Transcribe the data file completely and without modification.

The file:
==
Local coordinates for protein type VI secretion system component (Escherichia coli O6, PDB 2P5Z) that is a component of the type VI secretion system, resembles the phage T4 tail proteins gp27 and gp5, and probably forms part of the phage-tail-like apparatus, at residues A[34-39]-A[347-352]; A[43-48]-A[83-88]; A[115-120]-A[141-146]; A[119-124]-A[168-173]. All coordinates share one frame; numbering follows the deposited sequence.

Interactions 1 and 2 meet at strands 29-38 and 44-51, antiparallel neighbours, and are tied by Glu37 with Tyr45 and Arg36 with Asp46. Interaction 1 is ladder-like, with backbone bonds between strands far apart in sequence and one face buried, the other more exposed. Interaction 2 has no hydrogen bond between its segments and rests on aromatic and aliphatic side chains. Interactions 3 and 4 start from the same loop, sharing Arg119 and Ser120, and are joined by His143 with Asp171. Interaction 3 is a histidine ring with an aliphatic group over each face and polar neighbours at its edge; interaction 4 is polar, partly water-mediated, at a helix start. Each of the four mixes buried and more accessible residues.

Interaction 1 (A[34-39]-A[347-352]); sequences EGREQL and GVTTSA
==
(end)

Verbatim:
Local coordinates for protein type VI secretion system component (Escherichia coli O6, PDB 2P5Z) that is a component of the type VI secretion system, resembles the phage T4 tail proteins gp27 and gp5, and probably forms part of the phage-tail-like apparatus, at residues A[34-39]-A[347-352]; A[43-48]-A[83-88]; A[115-120]-A[141-146]; A[119-124]-A[168-173]. All coordinates share one frame; numbering follows the deposited sequence.

Interactions 1 and 2 meet at strands 29-38 and 44-51, antiparallel neighbours, and are tied by Glu37 with Tyr45 and Arg36 with Asp46. Interaction 1 is ladder-like, with backbone bonds between strands far apart in sequence and one face buried, the other more exposed. Interaction 2 has no hydrogen bond between its segments and rests on aromatic and aliphatic side chains. Interactions 3 and 4 start from the same loop, sharing Arg119 and Ser120, and are joined by His143 with Asp171. Interaction 3 is a histidine ring with an aliphatic group over each face and polar neighbours at its edge; interaction 4 is polar, partly water-mediated, at a helix start. Each of the four mixes buried and more accessible residues.

Interaction 1 (A[34-39]-A[347-352]); sequences EGREQL and GVTTSA